“This school is a home to many groups who were affected by what Peretz said: We have Arab children from Jaffa, children to migrant worker parents and LGBTQ children” Says Ido Gidli, a teacher in Tel Aviv’s Geula highschool, which affords a second chance to youths. “The groups the Minister attacked have faces. They’re my students, my children. It wasn’t theoretical.”
On the first period, Gidli presented the interview to his students. “They shared feelings of fear and helplessness against people in power,” he says. “One of them said that if the Minister would have said something similar about Jews, he would have been fired the next day. One student from the Philippines said it made her feel unwanted. A student from Jaffa said ‘He can go fuck himself. He’s nothing to me’ He was speaking out of a great sense of insult. I told them: ‘I want you to know that I love you and the whole school loves you just the way you are, and we don’t care if you’re Jewish or Arab, if you’re straight or not, if you were born here or somewhere else – you’re your own person and no one can take that away from you.’”

Daniel Baumgarten, a literature teacher from the Rishonim junior high in Ganey Tikva, said that in his class he read children the Israeli Public Education Law, whose aim, among other, is “to educate a humane person.”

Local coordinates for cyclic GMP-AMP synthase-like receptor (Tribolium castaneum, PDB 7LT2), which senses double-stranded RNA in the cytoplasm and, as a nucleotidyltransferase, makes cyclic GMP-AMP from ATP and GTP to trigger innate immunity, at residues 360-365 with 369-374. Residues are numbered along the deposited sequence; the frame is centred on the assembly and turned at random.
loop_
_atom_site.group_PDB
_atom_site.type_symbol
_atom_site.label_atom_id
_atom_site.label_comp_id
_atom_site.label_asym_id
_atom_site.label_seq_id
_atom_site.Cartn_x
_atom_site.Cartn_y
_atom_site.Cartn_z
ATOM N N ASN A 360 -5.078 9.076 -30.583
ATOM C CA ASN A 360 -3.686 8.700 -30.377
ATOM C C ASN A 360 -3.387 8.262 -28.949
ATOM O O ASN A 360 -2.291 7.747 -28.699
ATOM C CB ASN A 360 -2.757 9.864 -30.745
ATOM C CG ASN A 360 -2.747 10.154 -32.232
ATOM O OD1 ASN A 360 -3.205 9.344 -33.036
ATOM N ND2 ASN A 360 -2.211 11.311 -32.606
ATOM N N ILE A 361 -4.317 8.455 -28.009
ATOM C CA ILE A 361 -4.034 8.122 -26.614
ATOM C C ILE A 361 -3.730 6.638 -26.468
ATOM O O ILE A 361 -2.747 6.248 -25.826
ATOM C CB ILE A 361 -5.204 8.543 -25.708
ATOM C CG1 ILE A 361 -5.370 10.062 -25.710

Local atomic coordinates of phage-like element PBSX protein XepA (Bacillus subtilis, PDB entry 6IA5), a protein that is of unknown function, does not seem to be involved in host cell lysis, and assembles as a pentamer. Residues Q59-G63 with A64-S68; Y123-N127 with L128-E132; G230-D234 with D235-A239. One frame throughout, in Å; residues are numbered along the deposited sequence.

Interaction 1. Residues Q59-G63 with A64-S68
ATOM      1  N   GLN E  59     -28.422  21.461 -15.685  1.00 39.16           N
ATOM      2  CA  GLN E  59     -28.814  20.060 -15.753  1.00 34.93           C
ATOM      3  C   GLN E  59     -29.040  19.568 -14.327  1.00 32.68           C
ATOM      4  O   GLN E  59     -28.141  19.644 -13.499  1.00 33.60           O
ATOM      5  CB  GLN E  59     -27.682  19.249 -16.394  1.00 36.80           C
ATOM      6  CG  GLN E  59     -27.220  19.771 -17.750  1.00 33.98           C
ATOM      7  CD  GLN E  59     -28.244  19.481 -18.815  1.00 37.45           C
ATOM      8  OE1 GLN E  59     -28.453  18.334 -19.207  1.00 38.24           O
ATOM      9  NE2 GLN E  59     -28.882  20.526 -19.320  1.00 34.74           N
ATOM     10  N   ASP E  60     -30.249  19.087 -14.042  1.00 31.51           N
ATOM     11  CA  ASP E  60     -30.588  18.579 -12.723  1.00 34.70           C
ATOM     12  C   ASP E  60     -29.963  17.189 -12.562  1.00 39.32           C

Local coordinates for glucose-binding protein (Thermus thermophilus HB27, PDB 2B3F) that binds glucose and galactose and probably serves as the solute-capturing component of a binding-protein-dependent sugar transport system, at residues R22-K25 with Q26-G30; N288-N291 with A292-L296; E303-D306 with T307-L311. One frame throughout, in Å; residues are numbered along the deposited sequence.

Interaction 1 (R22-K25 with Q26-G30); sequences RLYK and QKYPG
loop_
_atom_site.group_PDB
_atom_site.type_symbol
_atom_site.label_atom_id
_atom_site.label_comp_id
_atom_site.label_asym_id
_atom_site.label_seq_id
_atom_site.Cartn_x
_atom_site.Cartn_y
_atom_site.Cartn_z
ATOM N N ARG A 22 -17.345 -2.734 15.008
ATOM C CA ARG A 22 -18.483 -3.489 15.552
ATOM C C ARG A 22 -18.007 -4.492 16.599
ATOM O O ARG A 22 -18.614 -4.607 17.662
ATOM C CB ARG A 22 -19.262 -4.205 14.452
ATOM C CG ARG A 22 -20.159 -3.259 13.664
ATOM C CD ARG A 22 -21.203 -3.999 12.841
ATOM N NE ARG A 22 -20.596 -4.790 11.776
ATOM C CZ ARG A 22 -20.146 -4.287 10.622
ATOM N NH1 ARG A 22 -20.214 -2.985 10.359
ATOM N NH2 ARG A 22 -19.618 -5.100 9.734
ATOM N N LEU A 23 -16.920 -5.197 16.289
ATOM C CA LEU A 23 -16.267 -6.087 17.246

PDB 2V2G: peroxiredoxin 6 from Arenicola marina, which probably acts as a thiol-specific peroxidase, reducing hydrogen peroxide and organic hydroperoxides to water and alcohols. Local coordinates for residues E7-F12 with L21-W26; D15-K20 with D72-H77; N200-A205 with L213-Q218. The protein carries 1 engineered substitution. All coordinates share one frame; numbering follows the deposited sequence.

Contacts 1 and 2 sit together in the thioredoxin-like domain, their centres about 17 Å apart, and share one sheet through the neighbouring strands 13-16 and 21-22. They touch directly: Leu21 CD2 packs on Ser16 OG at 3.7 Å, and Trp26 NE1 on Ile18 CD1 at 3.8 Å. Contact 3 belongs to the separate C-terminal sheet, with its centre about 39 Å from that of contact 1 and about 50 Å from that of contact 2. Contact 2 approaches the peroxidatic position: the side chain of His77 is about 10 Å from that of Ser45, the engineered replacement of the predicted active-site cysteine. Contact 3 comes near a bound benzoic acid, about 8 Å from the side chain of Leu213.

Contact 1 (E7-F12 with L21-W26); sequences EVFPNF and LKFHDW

”I showed them that what the Minister said doesn’t match the letter of the law, and suggested that they question everyone, never take what anyone, including me, says to them at face value. I recommended that they think about it and invited them to form their own opinions. The students know me as an openly gay teacher. They were surprised by the comments and don’t identify with them.”

Protest signs against the Minister of Education were hung in schools throughout the country | photo credit: parents from the black flags campaign.

The Basis is Human Dignity

From the moment the interview was published, last Friday, there was a strong public reaction to Peretz’s comments. Dozens of cities, municipalities, local education departments, school faculties, PTAs and student councils raised a clear and decisive protest. Yesterday, in accordance with the instructions of local authorities, schools throughout the country held special class discussions about equality and acceptance, as a reaction to Peretz’s comments.